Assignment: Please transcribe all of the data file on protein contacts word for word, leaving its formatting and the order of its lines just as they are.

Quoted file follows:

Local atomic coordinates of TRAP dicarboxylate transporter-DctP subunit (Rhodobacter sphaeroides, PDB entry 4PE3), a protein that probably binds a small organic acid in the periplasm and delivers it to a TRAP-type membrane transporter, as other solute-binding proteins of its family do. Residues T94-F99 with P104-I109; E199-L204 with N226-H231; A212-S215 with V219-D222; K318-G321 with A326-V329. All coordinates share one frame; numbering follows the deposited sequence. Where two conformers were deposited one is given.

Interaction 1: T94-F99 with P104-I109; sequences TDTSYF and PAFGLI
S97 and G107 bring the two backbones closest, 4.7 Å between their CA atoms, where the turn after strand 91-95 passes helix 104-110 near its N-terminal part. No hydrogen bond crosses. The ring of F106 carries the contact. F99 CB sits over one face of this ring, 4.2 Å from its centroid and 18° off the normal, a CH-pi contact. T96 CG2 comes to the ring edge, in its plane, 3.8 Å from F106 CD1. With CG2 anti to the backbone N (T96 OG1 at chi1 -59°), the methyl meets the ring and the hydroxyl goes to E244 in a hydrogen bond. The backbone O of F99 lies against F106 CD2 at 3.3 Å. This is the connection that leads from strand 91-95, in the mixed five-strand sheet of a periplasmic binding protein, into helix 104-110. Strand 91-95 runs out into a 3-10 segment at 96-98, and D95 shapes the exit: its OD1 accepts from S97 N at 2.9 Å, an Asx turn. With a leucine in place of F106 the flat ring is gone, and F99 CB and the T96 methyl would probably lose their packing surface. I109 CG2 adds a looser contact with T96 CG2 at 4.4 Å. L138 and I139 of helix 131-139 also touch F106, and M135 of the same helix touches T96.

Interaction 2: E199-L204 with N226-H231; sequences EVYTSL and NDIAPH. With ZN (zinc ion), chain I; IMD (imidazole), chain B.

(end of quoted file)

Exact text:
Local atomic coordinates of TRAP dicarboxylate transporter-DctP subunit (Rhodobacter sphaeroides, PDB entry 4PE3), a protein that probably binds a small organic acid in the periplasm and delivers it to a TRAP-type membrane transporter, as other solute-binding proteins of its family do. Residues T94-F99 with P104-I109; E199-L204 with N226-H231; A212-S215 with V219-D222; K318-G321 with A326-V329. All coordinates share one frame; numbering follows the deposited sequence. Where two conformers were deposited one is given.

Interaction 1: T94-F99 with P104-I109; sequences TDTSYF and PAFGLI
S97 and G107 bring the two backbones closest, 4.7 Å between their CA atoms, where the turn after strand 91-95 passes helix 104-110 near its N-terminal part. No hydrogen bond crosses. The ring of F106 carries the contact. F99 CB sits over one face of this ring, 4.2 Å from its centroid and 18° off the normal, a CH-pi contact. T96 CG2 comes to the ring edge, in its plane, 3.8 Å from F106 CD1. With CG2 anti to the backbone N (T96 OG1 at chi1 -59°), the methyl meets the ring and the hydroxyl goes to E244 in a hydrogen bond. The backbone O of F99 lies against F106 CD2 at 3.3 Å. This is the connection that leads from strand 91-95, in the mixed five-strand sheet of a periplasmic binding protein, into helix 104-110. Strand 91-95 runs out into a 3-10 segment at 96-98, and D95 shapes the exit: its OD1 accepts from S97 N at 2.9 Å, an Asx turn. With a leucine in place of F106 the flat ring is gone, and F99 CB and the T96 methyl would probably lose their packing surface. I109 CG2 adds a looser contact with T96 CG2 at 4.4 Å. L138 and I139 of helix 131-139 also touch F106, and M135 of the same helix touches T96.

Interaction 2: E199-L204 with N226-H231; sequences EVYTSL and NDIAPH. With ZN (zinc ion), chain I; IMD (imidazole), chain B.